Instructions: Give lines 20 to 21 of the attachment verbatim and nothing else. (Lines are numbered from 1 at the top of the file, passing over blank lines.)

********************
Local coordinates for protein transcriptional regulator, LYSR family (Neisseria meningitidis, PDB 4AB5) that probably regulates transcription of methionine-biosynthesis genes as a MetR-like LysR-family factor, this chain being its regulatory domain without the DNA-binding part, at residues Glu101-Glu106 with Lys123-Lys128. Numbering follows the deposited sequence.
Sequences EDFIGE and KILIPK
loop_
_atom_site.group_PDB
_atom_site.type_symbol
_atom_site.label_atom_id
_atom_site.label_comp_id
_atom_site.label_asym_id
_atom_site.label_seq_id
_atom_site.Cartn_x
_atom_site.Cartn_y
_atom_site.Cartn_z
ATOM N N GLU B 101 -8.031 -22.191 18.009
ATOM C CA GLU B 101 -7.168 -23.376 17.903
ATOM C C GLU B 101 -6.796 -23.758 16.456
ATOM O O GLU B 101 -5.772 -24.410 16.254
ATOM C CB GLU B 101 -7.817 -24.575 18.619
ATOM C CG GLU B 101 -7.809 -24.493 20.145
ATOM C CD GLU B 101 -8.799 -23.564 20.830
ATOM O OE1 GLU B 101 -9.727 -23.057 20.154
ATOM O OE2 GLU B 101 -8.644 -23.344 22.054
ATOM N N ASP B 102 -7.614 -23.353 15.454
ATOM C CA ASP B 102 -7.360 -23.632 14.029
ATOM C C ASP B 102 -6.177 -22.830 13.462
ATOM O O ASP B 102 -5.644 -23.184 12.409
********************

ATOM O OE1 GLU B 101 -9.727 -23.057 20.154
ATOM O OE2 GLU B 101 -8.644 -23.344 22.054